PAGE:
35. A method of making an abrasive article comprising: dispersing in water the following components to provide a dispersion: calcium stearate; an ammonium salt of a modified styrene acrylic polymer; coating the dispersion onto an abrasive layer; and removing the water from the dispersion to provide the abrasive article.

36. The method of embodiment 35, wherein the abrasive layer is disposed on a backing.

EXAMPLES

Objects and advantages of this disclosure are further illustrated by the following non-limiting examples, but the particular materials and amounts thereof recited in these examples, as well as other conditions and details, should not be construed to unduly limit this disclosure. The following abbreviations are used to describe the examples:

°C: degrees Centigrade

cm: centimeter

cm/s: centimeters per second

ctg. wt. : coating weight

g/m 2 : grams per square meter

in/s: inches per second

Kg: kilogram

lb: pound

MFFT: minimum film forming temperature

min: minute

mL: milliliter

μπι: micrometer nm: nanometer

rpm: revolutions per minute

T g : glass transition temperature

wt.%: weight percent

Unless stated otherwise, all reagents were obtained or are available from chemical vendors such as Sigma-Aldrich Company, St. Louis, Missouri, or may be synthesized by known methods. Unless otherwise reported, all ratios are by dry weight.

Abbreviations for materials and reagents used in the examples are as follows:

DPnP: Dipropylene glycol n-butyl ether, obtained under the trade designation

"DOWANOL DPnP" from Dow Chemical Company, Midland, Michigan.

HL27: An antifoaming agent, obtained under the trade designation "HL27" from

Harcross, Inc., St. Paul, Minnesota.

J-89: A 48.0 wt.% aqueous, non-film forming, styrene acrylic emulsion, having an MFFT of greater than 80°C and a T g of 98°C, obtained under the trade designation "JONCRYL J89" from BASF Company, Ludwigshafen, Germany.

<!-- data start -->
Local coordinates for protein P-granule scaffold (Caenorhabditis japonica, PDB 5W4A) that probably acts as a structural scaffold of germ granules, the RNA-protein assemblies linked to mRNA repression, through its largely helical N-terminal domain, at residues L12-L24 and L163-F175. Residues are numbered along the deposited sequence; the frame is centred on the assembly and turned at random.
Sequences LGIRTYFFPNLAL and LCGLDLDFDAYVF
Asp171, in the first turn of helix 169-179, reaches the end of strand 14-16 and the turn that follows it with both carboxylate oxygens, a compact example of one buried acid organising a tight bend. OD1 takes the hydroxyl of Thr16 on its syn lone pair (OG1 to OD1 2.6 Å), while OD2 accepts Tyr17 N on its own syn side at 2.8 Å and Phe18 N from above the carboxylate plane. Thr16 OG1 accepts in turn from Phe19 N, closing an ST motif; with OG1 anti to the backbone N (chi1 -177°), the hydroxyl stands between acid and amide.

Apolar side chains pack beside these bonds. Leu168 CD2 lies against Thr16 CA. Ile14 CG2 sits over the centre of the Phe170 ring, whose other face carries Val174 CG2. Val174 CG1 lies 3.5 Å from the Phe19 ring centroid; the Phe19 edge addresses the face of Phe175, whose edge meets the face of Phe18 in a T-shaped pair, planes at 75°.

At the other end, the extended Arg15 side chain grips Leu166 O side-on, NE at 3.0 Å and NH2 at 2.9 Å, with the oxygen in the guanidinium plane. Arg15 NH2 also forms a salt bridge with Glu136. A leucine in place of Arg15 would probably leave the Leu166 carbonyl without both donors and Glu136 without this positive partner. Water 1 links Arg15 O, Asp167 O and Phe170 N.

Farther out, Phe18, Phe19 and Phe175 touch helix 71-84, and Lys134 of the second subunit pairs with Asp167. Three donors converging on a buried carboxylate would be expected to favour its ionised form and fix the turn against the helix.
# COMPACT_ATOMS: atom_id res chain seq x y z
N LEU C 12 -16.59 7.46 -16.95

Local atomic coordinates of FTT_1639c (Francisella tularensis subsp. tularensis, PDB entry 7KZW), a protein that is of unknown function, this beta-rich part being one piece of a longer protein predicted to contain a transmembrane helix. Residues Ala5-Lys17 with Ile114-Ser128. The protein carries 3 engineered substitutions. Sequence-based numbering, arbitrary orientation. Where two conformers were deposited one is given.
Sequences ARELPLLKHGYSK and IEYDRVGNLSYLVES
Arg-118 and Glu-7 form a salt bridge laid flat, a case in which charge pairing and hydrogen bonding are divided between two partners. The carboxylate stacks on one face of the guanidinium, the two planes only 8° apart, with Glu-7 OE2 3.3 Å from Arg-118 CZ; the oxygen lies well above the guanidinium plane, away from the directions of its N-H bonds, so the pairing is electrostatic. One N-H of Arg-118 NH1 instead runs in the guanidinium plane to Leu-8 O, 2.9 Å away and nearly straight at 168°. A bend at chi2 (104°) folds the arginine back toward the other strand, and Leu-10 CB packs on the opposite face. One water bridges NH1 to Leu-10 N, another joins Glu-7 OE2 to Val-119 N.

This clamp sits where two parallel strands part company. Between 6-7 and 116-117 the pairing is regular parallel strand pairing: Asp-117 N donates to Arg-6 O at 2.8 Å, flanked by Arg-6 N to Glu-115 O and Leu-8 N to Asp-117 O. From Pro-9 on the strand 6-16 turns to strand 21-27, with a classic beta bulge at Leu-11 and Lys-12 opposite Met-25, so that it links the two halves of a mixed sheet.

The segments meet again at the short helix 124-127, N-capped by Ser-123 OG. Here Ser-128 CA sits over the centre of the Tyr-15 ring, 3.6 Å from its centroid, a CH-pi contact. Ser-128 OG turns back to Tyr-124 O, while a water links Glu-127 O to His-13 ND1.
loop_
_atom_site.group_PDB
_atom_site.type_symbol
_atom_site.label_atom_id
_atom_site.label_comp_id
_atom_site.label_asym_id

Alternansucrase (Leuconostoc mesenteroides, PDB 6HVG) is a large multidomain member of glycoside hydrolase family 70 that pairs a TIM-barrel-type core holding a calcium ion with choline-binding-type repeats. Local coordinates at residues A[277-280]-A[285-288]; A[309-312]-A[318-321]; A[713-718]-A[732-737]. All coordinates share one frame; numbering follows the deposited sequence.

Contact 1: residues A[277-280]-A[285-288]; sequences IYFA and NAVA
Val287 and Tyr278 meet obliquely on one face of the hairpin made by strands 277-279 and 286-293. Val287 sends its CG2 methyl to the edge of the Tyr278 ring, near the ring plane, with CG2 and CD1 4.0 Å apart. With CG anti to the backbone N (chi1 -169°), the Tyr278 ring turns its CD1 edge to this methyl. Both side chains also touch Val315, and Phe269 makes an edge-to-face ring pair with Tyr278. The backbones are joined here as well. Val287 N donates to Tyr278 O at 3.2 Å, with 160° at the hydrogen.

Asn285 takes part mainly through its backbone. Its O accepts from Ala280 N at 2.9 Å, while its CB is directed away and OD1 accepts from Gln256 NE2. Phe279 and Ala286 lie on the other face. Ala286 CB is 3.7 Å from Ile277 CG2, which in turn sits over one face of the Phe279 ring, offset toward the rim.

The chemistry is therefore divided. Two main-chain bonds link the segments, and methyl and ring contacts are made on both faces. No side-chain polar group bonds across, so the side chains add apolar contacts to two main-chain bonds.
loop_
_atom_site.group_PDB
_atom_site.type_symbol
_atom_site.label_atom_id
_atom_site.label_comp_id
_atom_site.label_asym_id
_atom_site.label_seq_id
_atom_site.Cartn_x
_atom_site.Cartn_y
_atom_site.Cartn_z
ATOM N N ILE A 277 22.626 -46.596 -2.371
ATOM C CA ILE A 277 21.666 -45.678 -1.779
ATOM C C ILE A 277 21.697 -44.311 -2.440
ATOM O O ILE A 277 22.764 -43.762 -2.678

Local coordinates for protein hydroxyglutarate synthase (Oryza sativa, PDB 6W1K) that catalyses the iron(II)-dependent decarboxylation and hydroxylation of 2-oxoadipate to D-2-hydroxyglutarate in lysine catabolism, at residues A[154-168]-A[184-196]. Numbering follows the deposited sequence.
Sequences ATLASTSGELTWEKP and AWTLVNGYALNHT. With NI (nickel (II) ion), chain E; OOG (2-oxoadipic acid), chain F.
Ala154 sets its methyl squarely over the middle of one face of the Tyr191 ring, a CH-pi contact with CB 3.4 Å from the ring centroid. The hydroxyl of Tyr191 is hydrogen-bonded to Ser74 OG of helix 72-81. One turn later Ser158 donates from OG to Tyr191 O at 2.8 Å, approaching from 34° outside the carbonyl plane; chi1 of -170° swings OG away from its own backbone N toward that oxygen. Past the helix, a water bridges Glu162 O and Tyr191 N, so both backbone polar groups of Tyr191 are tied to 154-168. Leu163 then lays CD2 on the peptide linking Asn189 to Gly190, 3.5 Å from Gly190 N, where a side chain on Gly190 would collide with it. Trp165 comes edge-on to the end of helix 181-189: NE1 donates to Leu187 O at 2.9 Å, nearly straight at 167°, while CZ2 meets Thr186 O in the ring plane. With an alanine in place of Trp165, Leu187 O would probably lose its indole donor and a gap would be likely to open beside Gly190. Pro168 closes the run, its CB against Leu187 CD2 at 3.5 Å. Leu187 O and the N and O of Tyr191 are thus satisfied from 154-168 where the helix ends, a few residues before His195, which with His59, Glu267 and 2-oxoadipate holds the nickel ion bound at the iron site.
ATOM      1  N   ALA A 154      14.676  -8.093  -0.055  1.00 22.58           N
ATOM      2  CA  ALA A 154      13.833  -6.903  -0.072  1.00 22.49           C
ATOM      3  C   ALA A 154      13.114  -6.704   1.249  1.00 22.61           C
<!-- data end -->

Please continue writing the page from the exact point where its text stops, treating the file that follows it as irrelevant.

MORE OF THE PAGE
J-1655: A 48.0 wt.% aqueous, non-film forming, sodium neutralized, acrylic emulsion, having an MFFT of greater than 80°C and a T g of 108°C, obtained under the trade designation "JONCRYL 1655" from BASF Company.

J-1908: A 48.0 wt.% aqueous, non-film forming, styrene acrylic emulsion, having an MFFT of greater than 70°C and a T g of 98°C, obtained under the trade designation "JONCRYL 1908" from BASF Company.

J-7051 : A 44.5 wt.% aqueous, non-film forming, styrene acrylic emulsion, having an MFFT of 56°C and a T g of 98°C, obtained under the trade designation "JONCRYL LMV 7051" from BASF Company.

KATH: A biocide, obtained under the trade designation "KATHON CG ICP" from

Dow Chemical Company. LS-233 : A 52 wt.% aqueous calcium stearate dispersion, obtained under the trade designation "LOXANOL MI S233" from Geo Specialty Chemicals, Inc., Ambler, Pennsylvania.

MMC: A natural montmorillonite clay, obtained under the trade designation

"CLOISITE-Na+" from BYK-Chemie GmbH, Wesel, Germany.

Comparative A

A stearate/styrene acrylic supersize composition was prepared as follows. 81.47 grams calcium stearate dispersion LS233, 13.81 grams styrene acrylic dispersion J-89, 3.86 grams surfactant DPnP, 0.68 grams anti-foaming agent HL27 and 0.16 grams KATH were homogeneously dispersed by means of a propeller blade mixer at 500 rpm for 5 minutes at 21°C. Approximately 1 mL of this supersize composition was evenly coated onto the corona treated surface of a 15 by 20 cm by 2 mil (50.8 μιη) sheet of clear polyester film using a Meyer rod bar coater and dried for 30 seconds at 70°C in an air- circulating oven. % Transmittance of the dried coating was then measured at 500 nm using a spectrophotometer.

Examples 1-2

Stearate/styrene acrylic supersize compositions were prepared and coated onto the clear polyester film according to the procedure generally described in Comparative A, wherein the styrene acrylic emulsion J-89 was replaced with J-7051 according to the quantities listed in Table 1.

TABLE 1

Comparatives B-H and Examples 3-6

Three batches of the LS-233 stearate, having differing levels of translucency, were coated onto clear polyester sheets, dried and the % transmittance measured. Stearate/styrene acrylic supersize compositions as listed in Table 2 were then prepared and coated onto clear polyester film according to the procedure generally described in Comparative A. With respect to Comparative D, the nanoparticle clay was pre-dispersed before homogeneously blending into the stearate suspension by means of the high speed propeller mixer. % transmittance values are listed in Table 2.